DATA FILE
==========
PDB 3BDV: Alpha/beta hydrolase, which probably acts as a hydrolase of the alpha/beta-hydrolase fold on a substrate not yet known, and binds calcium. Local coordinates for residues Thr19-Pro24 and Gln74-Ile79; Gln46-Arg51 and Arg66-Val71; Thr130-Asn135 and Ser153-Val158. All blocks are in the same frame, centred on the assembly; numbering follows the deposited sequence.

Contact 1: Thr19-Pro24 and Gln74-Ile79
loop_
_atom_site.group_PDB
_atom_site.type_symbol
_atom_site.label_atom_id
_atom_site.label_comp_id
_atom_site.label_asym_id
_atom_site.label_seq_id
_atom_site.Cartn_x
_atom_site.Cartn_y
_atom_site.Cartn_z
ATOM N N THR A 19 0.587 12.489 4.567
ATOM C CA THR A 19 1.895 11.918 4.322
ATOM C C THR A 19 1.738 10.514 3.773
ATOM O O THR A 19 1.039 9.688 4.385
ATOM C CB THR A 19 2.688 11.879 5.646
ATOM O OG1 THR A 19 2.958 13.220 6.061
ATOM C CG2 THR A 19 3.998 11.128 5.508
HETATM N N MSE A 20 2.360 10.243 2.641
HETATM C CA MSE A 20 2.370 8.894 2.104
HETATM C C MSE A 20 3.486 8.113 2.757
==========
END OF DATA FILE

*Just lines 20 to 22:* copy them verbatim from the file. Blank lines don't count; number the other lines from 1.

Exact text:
HETATM N N MSE A 20 2.360 10.243 2.641
HETATM C CA MSE A 20 2.370 8.894 2.104
HETATM C C MSE A 20 3.486 8.113 2.757